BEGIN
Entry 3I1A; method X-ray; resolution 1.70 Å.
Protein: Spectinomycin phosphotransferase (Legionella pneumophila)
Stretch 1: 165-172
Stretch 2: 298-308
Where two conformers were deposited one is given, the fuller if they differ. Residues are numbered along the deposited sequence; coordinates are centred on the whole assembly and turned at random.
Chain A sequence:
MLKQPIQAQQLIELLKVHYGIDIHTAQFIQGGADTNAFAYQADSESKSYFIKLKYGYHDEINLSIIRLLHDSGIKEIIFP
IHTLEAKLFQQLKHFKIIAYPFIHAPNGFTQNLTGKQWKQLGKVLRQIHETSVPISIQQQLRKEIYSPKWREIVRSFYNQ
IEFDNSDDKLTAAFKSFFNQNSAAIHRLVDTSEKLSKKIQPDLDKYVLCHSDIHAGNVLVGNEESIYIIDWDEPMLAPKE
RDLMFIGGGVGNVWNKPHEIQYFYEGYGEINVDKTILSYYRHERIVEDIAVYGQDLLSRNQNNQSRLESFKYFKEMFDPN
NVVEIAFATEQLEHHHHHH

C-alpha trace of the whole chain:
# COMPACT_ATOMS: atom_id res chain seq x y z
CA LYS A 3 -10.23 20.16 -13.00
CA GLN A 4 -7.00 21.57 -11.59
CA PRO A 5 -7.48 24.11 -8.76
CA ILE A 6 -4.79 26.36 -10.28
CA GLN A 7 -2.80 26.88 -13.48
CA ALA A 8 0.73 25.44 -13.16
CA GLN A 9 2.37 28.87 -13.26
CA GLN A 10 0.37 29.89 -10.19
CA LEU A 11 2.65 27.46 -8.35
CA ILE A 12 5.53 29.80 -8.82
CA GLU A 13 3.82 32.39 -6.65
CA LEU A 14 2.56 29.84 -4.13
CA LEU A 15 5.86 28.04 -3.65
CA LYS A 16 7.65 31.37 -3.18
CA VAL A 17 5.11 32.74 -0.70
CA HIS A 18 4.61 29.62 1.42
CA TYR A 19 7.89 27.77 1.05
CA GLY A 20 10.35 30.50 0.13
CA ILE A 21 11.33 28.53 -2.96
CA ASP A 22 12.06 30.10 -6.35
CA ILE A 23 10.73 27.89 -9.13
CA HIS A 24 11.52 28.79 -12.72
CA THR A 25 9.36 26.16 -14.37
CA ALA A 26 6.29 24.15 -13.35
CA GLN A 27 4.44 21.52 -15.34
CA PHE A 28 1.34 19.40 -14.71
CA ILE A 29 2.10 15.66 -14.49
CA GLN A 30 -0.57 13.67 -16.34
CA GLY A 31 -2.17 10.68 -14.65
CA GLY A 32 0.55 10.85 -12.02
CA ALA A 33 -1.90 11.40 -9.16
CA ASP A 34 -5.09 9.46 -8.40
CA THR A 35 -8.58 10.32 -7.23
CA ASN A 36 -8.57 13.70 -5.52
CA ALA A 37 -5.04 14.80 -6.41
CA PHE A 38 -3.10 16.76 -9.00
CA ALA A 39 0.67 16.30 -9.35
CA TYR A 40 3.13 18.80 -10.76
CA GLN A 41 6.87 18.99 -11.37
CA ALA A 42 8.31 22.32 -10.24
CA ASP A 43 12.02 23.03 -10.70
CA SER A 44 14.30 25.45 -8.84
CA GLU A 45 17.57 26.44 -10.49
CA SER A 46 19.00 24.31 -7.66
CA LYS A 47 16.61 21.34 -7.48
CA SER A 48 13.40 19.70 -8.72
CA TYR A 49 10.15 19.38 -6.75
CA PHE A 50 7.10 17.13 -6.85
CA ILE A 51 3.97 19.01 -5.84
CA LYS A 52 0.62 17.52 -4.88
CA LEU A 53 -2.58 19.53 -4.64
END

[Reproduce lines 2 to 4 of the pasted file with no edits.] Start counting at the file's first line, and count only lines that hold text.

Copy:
Protein: Spectinomycin phosphotransferase (Legionella pneumophila)
Stretch 1: 165-172
Stretch 2: 298-308